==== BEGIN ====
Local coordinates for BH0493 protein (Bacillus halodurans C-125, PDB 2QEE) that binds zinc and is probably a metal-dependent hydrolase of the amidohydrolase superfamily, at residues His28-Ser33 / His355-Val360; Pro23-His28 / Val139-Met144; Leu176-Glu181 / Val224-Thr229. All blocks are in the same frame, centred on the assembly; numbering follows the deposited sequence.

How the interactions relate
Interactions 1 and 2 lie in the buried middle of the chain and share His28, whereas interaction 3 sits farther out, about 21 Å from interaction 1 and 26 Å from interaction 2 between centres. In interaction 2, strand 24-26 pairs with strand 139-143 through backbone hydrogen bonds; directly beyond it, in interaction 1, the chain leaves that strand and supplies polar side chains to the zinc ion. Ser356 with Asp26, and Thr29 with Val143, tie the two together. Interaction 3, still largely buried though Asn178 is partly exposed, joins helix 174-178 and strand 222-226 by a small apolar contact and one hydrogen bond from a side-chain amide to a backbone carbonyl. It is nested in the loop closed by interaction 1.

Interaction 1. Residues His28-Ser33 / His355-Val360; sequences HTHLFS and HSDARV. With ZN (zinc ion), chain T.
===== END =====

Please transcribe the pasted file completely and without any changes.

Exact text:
Local coordinates for BH0493 protein (Bacillus halodurans C-125, PDB 2QEE) that binds zinc and is probably a metal-dependent hydrolase of the amidohydrolase superfamily, at residues His28-Ser33 / His355-Val360; Pro23-His28 / Val139-Met144; Leu176-Glu181 / Val224-Thr229. All blocks are in the same frame, centred on the assembly; numbering follows the deposited sequence.

How the interactions relate
Interactions 1 and 2 lie in the buried middle of the chain and share His28, whereas interaction 3 sits farther out, about 21 Å from interaction 1 and 26 Å from interaction 2 between centres. In interaction 2, strand 24-26 pairs with strand 139-143 through backbone hydrogen bonds; directly beyond it, in interaction 1, the chain leaves that strand and supplies polar side chains to the zinc ion. Ser356 with Asp26, and Thr29 with Val143, tie the two together. Interaction 3, still largely buried though Asn178 is partly exposed, joins helix 174-178 and strand 222-226 by a small apolar contact and one hydrogen bond from a side-chain amide to a backbone carbonyl. It is nested in the loop closed by interaction 1.

Interaction 1. Residues His28-Ser33 / His355-Val360; sequences HTHLFS and HSDARV. With ZN (zinc ion), chain T.